Please note: During the winter months (November until April) the Museum Park closes at 4pm. After that, due to construction work in our building, there is no access to the Historical Suitcase Production.
Design and Production of an Everyday Item: A Timeline
Every traveler needs a suitcase. Travel used to be arduous, and suitcases were robust. Trunks with domed lids were mounted on stagecoaches, and XXL steamer trunks made journeys by ship. In the second half of the 19th century, railroads introduced two revolutionary changes. First, they made long-distance travel more affordable, thus slowly opening it up to the masses. Second, they changed the way suitcases were designed. Suitcases became smaller and flatter, to make them easier to stack on railroad cars. With the advent of air travel, reducing the weight of suitcases also became decisive, as every extra pound of luggage made it more difficult to take off and increased fuel costs.
The Suitcase: From Handicraft to Mass Production
Down to the 19th century, suitcases were made by craftsmen in a series of workshops. Joiners made wooden boxes, pursemakers covered them with leather, and then locksmiths attached locks and metal fittings. In the mid-19th century, suitcase-making became a trade in its own right. Such craftsmen had to master riveting, nailing, screwing, sewing, and gluing. Nevertheless, their time was short, as they could not keep up with the increasing number of travelers or with the technological innovations that facilitated industrial manufacturing. Suitcases were now also being mass produced. Between 1870 and 1939, numerous suitcase factories opened in Germany, Europe, and the United States. A production line recreated in the Deutsches Technikmuseum shows how suitcases were typically manufactured. The machines and tools are from a small factory in southern Germany that produced standard hardboard suitcases in the 1920s and 1930s.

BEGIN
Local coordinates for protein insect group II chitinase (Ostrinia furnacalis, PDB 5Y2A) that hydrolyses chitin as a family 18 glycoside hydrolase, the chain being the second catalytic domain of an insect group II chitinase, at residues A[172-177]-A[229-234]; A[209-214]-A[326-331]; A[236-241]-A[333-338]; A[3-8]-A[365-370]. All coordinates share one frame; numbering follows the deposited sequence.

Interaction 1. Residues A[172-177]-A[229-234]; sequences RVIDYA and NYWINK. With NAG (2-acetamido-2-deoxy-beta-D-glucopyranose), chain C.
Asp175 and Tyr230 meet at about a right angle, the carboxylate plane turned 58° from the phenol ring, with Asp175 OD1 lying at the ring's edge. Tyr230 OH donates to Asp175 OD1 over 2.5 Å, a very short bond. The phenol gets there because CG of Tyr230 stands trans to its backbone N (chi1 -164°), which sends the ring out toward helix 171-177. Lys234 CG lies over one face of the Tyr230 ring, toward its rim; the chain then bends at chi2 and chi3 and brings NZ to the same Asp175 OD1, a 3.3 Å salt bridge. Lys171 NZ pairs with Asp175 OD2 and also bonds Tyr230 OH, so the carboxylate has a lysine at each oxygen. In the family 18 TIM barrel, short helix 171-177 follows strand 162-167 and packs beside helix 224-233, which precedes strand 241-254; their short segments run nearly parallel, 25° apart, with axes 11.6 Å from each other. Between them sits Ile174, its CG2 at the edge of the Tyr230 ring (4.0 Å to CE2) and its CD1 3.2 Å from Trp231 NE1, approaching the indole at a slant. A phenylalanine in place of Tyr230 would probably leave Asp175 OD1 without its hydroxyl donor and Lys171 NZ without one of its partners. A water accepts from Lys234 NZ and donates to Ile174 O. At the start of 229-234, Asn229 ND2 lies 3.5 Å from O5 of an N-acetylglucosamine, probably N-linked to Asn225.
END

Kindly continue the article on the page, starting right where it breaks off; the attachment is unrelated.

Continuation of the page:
Making a Suitcase: A Step-by-Step Guide
Visitors to the exhibition can follow each step in the process of how our “museum suitcases” are produced, from the hardboard to the final product. These steps include:
- Punching: Using a punch press, large holes are punched out of the four corners of pieces of hardboard that have been precut to the proper dimensions for making the top and bottom of a suitcase.
- Bending: A gas bending machine heats up the flat, punched, precut boards to bend them into the desired suitcase shape.
- Crimping: The top of the suitcase needs a wooden frame reinforced with a steel band. The flat steel is crimped (i.e., bent) on one side, sawed through, and shaped to fit the suitcase’s dimensions.
- Nailing: Using a nailing machine, the bent hardboard is nailed to the wooden frame.
- Finishing: After the bottom of the suitcase has been riveted, locks, fasteners, handles, and hinges are also riveted and nailed on.
This tiny suitcase production unit at the Deutsches Technikmuseum preserves a bygone manufacturing technology. Indeed, hardly any suitcases are produced in Germany anymore. More than 90 percent of the suitcases sold in Germany are now manufactured abroad. In the 1970s, 40,000 men and women in Germany were still employed in suitcase manufacturing. In 2003, the number was fewer than 6,000.
The suitcases produced in the museum are available in the museum shop!